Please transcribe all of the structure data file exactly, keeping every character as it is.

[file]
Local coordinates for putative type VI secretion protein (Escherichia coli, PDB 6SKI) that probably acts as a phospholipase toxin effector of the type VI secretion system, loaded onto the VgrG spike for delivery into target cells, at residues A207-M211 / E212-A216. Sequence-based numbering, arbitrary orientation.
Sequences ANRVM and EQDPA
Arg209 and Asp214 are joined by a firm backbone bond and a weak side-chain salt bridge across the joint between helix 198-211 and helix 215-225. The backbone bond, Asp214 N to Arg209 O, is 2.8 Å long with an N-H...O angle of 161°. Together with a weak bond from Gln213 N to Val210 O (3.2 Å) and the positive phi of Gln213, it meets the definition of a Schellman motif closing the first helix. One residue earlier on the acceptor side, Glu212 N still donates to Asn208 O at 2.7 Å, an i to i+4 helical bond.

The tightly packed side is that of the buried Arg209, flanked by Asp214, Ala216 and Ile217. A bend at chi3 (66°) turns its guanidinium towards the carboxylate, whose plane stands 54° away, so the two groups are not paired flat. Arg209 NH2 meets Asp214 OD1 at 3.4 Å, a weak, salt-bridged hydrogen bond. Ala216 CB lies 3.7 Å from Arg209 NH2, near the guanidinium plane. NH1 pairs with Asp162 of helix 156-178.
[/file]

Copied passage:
Local coordinates for putative type VI secretion protein (Escherichia coli, PDB 6SKI) that probably acts as a phospholipase toxin effector of the type VI secretion system, loaded onto the VgrG spike for delivery into target cells, at residues A207-M211 / E212-A216. Sequence-based numbering, arbitrary orientation.
Sequences ANRVM and EQDPA
Arg209 and Asp214 are joined by a firm backbone bond and a weak side-chain salt bridge across the joint between helix 198-211 and helix 215-225. The backbone bond, Asp214 N to Arg209 O, is 2.8 Å long with an N-H...O angle of 161°. Together with a weak bond from Gln213 N to Val210 O (3.2 Å) and the positive phi of Gln213, it meets the definition of a Schellman motif closing the first helix. One residue earlier on the acceptor side, Glu212 N still donates to Asn208 O at 2.7 Å, an i to i+4 helical bond.

The tightly packed side is that of the buried Arg209, flanked by Asp214, Ala216 and Ile217. A bend at chi3 (66°) turns its guanidinium towards the carboxylate, whose plane stands 54° away, so the two groups are not paired flat. Arg209 NH2 meets Asp214 OD1 at 3.4 Å, a weak, salt-bridged hydrogen bond. Ala216 CB lies 3.7 Å from Arg209 NH2, near the guanidinium plane. NH1 pairs with Asp162 of helix 156-178.